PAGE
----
A program created to help military children find mentors is growing in Central Texas, but is still in need of volunteers.
Big Brothers Big Sisters of Central Texas began its military mentoring program earlier this year. The program is aimed specifically at military children, ages 9 to 16, and seeks to pair them with an adult mentor for about a year.
Abha Cole, the program’s manager, said the program serves children with an active-duty military parent, especially who are deployed or within six months of deploying, and surviving children of fallen personnel.
“Military children are in a situation where they sometimes have to deal with some very tough circumstances,” said Cole. “This allows them to have a friend they can talk to and that is a positive influence in their life.”
So far, the organization has paired about 35 military children with mentors through the program, and hopes to break 100 in the near future, said Cole.
“There are many more children here in Central Texas that need a mentor,” said Cole. “We hope to see more volunteers who want to help serve their community.”
Adult mentors must be 18 or older, and can be service members or nonservice members in the military community. The commitment to the mentorship program lasts for one year, so anyone on active duty who volunteers cannot be deploying within the next 12 months.
“The goal is that we try to match up the kids with a Big Brother or Big Sister that we think they will connect with,” said Cole.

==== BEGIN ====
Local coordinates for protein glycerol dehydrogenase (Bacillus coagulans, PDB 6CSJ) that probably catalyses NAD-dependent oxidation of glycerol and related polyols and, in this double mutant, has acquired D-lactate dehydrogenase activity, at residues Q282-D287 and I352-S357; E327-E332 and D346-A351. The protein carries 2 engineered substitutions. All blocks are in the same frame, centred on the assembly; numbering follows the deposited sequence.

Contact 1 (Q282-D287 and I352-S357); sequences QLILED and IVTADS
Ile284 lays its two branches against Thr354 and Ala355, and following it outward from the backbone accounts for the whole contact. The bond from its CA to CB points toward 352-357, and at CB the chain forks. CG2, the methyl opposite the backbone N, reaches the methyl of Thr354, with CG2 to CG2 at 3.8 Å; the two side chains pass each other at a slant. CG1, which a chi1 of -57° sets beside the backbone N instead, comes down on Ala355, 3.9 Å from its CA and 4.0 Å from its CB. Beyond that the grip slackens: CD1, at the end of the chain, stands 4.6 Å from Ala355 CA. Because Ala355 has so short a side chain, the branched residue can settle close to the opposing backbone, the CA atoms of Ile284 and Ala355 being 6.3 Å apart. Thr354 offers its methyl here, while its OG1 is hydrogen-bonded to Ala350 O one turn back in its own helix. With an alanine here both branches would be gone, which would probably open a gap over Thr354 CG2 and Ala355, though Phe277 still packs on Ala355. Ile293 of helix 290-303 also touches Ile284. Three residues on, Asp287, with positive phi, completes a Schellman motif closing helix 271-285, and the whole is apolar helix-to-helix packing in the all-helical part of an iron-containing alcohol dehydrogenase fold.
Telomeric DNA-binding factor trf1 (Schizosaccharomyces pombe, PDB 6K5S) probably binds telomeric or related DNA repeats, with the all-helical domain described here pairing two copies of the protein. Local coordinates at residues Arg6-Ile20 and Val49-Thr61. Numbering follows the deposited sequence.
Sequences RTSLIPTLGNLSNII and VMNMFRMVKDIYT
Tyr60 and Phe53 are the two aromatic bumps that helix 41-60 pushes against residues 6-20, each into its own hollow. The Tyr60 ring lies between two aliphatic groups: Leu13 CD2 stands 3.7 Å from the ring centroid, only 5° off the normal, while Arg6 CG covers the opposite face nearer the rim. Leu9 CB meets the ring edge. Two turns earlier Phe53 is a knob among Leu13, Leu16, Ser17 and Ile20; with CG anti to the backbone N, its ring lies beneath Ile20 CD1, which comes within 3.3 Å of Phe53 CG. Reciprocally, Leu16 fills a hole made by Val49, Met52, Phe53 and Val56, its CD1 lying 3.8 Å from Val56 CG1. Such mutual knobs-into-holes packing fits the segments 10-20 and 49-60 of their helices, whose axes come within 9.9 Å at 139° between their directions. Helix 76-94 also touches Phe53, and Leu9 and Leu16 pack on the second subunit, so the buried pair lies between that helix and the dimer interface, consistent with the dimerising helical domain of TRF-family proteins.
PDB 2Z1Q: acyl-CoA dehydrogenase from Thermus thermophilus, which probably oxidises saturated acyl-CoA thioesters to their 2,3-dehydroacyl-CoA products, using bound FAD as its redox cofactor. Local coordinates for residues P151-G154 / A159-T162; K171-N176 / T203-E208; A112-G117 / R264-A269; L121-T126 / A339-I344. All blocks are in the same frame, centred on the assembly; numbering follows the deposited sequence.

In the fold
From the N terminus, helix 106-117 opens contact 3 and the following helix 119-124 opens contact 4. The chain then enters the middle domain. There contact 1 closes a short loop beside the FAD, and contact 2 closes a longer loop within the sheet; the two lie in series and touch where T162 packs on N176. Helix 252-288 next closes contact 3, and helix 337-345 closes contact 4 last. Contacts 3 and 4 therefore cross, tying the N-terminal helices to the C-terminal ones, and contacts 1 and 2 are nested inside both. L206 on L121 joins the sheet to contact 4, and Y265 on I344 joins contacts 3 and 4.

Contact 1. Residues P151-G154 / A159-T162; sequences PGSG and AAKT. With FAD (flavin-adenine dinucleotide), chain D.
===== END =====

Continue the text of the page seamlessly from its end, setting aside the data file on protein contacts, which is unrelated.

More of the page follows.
The mentors go through an application process that includes a written application, interviews and a background check. Once approved and matched with a “little,” the mentors meet with the children three to four times a month. The meetings usually include trips and other fun activities, Cole said.
“It was a really great experience,” said Wyatt Stimeste, who volunteered as a Big Brother while serving at Fort Hood last year. “It was rewarding for both of us, and we had a lot of fun.”
Stimeste said he thought having mentors from the military community would help military children feel more comfortable with their Big Brothers and Big Sisters.
“I think it helps a lot,” he said. “You know what life (in the military) is like, and they see that you understand where they are coming from.”
In addition to seeking more volunteers, Cole said the program is always looking for families interested in participating in the program, which is free.
Like the mentors, families must apply and meet with the program’s staff.
Big Brothers Big Sisters provided 90,000 hours of mentoring to 1,500 children in Central Texas last year, as well as $45,000 in scholarship funds.
For more information on the Big Brothers Big Sisters of Central Texas’s Military Mentor program, call (512) 442-4646 or go to www.bigmentoring.org.